Saturday, 9 April 2011

Professional development in Osaka - Jim's other job

 If this is Saturday, we must be in Osaka!

I was delighted to be back in examiner training mode - it has been a while. New materials for 2011 to master - some late nights before I legged it to Indonesia last week - and a new city/venue to create a 'cell' in. Hopefully, not sleepers for long.

Discussing assessment - stand your ground
Welcome aboard UK Plus Osaka. Although things came together very last minute, I felt the teachers here handled the challenge very gracefully and professionally...two qualities the job rather demands! Thank you Tony and your staff for getting stuck in. MN, thank you for applying yourself to FCE and CAE - I know you were expecting KET & PET (me too).

It is always reassuring to venture into a school which identifies itself as British - map on the wall, a London bus picture somewhere, proper (Yeah, proper!) exam info and prep classes scheduled. A graded readers programme obvious, and even pictures of the school owner putting his own carpet down. Oh Joy! A fellow traveller!

Peer practice - take it seriously
Now, this won't sound like rocket science, but today I switched the running order of training modules. I have been annoyed that no matter how keen participants are, imagining oneself in the examinee role quickly leads to a breakdown in purpose. I've done it myself - glib, obtuse or daft answers make the trainee interlocutor's job impossible. Usually a colleague or respected peer, it is very hard not to join in with the tension relieving joke or interruption, aside, observation. The interlocutor needs to have a 'clean run' through the script. Using students as practice candidates at this initial stage for my money is unfair on all - reading a script and managing materials, time, assessment, interaction all off the cuff? On top of that, feedback from a hovering observer? No. Not workable.

I was surprised that this had not been suggested before though - after all, ESOL has been the market leader in assessment since whenever, right?! By tackling assessment first (which everyone always assumes is the 'bigger' or more professionally demanding aspect of the examiner's job) we get the serious hats on early. Everyone can impress the crap out of their peers with lofty discourse critiques, isolating grammatical nuances, announcing their experience with particular nationalities' pronunciation etc. Thank you for sharing, everyone! Now, let's look at the assessment criteria and see where everything you just said can be found...Oh dear.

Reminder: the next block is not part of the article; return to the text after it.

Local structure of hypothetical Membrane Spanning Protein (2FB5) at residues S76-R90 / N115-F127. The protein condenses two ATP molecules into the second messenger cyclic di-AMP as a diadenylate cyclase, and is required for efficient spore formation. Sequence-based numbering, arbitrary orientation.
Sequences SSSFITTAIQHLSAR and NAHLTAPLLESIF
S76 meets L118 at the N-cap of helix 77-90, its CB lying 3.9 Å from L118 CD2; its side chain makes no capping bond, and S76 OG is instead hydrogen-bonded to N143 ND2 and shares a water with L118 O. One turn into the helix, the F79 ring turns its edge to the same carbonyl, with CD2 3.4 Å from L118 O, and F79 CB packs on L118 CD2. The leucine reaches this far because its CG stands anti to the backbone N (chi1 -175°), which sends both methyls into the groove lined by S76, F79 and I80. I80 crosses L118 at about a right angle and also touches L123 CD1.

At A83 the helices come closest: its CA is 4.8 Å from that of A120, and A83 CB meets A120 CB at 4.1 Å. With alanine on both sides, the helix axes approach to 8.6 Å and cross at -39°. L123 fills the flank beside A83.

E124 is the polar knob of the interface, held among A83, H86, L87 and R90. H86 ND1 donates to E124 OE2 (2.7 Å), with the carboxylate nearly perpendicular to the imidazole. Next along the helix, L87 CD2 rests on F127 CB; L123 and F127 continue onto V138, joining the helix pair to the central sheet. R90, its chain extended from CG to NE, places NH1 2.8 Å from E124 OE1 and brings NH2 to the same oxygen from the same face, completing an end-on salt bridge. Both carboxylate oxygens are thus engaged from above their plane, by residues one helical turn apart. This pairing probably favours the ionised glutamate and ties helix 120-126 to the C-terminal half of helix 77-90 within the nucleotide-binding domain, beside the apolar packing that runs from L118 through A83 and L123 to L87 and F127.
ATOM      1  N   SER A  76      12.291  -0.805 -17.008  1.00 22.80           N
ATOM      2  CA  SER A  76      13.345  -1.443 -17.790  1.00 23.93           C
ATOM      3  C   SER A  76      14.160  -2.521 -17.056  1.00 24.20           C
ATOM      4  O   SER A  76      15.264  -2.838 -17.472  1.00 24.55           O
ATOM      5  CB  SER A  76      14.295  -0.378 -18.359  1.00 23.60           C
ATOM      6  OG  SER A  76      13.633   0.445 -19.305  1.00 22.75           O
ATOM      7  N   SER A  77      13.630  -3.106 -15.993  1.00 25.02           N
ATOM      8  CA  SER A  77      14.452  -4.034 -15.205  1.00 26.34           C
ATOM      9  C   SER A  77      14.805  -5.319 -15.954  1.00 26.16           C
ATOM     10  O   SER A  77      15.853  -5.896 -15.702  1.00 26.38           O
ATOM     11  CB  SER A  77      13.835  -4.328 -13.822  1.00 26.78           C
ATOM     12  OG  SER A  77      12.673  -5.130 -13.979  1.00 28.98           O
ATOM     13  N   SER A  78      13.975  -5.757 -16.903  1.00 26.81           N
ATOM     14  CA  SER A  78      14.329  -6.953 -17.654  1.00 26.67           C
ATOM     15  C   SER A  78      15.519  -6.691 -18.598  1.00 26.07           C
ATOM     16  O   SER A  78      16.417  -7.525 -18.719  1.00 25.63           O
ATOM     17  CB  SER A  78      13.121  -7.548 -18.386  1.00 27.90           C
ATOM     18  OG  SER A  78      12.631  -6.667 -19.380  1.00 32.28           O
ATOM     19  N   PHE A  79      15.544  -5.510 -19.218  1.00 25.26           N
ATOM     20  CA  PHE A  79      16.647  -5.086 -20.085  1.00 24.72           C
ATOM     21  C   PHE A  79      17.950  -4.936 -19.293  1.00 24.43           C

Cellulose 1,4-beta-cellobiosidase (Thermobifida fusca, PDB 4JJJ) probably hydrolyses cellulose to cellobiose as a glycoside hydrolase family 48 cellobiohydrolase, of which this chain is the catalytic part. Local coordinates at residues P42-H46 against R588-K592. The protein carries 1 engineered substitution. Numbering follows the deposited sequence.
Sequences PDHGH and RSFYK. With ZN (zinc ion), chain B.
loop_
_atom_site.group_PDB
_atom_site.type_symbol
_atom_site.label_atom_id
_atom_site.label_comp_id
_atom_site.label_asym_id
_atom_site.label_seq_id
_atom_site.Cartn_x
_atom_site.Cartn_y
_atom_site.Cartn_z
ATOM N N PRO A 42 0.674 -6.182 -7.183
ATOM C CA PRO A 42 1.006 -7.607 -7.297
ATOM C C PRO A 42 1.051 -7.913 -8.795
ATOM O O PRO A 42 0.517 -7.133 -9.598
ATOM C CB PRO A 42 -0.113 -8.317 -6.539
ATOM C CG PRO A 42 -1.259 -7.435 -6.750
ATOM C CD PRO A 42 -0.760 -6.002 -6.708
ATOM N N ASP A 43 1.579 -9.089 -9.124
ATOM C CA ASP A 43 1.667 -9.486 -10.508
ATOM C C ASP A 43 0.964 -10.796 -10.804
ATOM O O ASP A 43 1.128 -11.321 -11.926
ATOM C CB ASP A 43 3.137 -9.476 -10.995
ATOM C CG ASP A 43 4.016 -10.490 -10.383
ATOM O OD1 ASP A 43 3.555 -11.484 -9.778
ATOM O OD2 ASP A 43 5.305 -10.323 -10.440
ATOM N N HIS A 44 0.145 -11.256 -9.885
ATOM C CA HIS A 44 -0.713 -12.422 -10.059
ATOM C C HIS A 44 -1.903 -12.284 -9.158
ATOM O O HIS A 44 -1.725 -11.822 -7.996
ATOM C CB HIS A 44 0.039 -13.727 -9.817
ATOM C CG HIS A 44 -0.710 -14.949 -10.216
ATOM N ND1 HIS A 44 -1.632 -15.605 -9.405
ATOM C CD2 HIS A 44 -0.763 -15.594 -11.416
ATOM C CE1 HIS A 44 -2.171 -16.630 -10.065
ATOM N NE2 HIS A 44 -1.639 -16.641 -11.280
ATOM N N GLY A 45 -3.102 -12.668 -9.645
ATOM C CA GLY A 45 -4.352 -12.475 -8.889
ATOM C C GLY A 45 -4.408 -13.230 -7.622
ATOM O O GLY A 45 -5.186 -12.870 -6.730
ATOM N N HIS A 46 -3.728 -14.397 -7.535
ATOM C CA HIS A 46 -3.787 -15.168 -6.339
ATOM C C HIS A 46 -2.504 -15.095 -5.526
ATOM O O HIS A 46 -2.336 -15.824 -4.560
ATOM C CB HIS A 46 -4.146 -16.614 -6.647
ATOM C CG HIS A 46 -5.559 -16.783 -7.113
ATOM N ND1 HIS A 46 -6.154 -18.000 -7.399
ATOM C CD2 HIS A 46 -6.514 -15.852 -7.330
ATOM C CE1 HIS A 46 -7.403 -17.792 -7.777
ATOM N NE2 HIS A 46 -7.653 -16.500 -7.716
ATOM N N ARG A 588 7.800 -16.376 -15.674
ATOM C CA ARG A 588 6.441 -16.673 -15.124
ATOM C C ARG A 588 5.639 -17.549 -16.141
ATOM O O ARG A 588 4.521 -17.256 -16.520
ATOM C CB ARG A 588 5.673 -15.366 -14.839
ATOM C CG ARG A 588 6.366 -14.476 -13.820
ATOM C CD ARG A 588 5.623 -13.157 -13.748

Justify your assessment - refer criteria
Playing field, abracadabra, level. We are looking at "Can do" rather than "Can not". Nowhere will examiners find reference to accents, grammatical shopping lists or body language critiques. In no more than two sentences, assessors have the tools required to accurately 'nail' candidates performances within a mark. Examiners worldwide use the same criteria, watch the same candidate performances, and are required to come to the same conclusions. Like it, or lump it. The bottom line, is "Cambridge ESOL said so" (with apologies to Stone Cold Steve Austin!)

Clearly, watching a variety of examiners deliver the rubric to the letter, on time, neutrally, and professionally is a benefit. Trainees will have taken in the fact that regardless of the materials used, abilities of the candidates, distractions, personal preferences, each speaking test took approximately the same amount of time, each candidate had an equal opportunity and their was no horseplay. Part two of training = replicate that.

When you have no idea of the tone you are supposed to be presenting, I think it is awfully hard for even experienced teachers to switch into examiner role. As teachers, our natural default setting is "help". As assessors, it is perhaps counter-intuitive to focus on candidates abilities rather than the faults they may or may not demonstrate.

In context here in Japan, candidates do not get credit for "being ambitious" - rather, assessment tends to focus on any loss of control or inaccuracies. Net result = lame, middle of the road and 'safe' performances. Getting this single point across to my speaking test examiners is crucial. As soon as we can focus on ambition, development, familiar vs abstract, clarity to the untrained listener eg my mum...we are getting there.

Lady and gentlemen...Osaka is GO    : - )

Enhanced by Zemanta